Need for Dig­i­tal Cur­rency

Southasia - - EDITOR’S MAIL -

Re­cently, the In­dian gov­ern­ment has launched a de­mon­eti­sa­tion move to con­trol the flow of black money in the coun­try. In In­dia, the banned

cur­rency notes of the de­nom­i­na­tion of Ru­pees 500 and 1000 com­prise over 80 per cent of the to­tal cur­rency cir­cu­la­tion in the coun­try. How­ever, the sud­den ban on Rs 500 and Rs 1,000 notes has cre­ated a se­ri­ous cash cri­sis, caus­ing ma­jor un­rest among the peo­ple of the coun­try. Quite a bold step, the burn­ing is­sue of black money cir­cu­la­tion and its gen­er­a­tion needs to be han­dled with some sus­tain­able, long-term re­forms, com­pared to dras­tic, short-term in­ter­ven­tions or po­lit­i­cally-in­flu­enced one-time mea­sures. A long-term rem­edy, is­su­ing e-coins or e-cur­rency can help such cor­rup­tion-hit coun­tries as In­dia and Pak­istan to con­trol black money, erad­i­cate cor­rup­tion and en­cour­age the gen­eral pub­lic to dis­close their hid­den as­sets to the gov­ern­ment. Re­sort­ing to dig­i­tal cur­rency is a vi­able op­tion and will help erad­i­cate or, at least min­imise cor­rup­tion.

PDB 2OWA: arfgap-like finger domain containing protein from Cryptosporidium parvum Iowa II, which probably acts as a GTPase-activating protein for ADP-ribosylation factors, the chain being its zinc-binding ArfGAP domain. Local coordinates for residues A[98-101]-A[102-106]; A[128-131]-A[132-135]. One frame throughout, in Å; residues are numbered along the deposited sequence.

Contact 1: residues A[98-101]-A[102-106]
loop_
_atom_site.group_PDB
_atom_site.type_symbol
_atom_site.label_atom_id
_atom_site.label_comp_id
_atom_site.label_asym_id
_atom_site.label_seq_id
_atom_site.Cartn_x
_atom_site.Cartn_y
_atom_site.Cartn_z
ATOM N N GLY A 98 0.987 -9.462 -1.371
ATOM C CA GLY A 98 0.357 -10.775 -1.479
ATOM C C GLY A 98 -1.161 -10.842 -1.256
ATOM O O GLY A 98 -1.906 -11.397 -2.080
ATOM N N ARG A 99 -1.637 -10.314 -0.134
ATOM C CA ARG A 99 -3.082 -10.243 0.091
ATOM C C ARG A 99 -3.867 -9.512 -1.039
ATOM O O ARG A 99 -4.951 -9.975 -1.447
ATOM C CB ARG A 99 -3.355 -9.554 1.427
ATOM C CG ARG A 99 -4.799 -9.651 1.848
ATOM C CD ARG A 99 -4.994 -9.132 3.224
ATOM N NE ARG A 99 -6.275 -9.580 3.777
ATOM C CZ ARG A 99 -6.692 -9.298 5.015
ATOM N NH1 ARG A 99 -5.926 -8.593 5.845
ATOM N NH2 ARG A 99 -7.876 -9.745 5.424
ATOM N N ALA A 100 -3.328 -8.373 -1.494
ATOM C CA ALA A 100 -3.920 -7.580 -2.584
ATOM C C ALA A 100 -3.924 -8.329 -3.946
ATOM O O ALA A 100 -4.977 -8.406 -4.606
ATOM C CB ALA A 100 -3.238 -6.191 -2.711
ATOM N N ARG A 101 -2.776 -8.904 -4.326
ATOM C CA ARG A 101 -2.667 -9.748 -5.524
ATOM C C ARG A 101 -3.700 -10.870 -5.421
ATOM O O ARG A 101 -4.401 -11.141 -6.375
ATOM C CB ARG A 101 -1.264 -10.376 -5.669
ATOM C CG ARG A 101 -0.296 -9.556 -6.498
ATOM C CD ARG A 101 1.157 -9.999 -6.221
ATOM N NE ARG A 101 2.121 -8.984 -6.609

Syed Farman Ghani,

Torotno, Canada.

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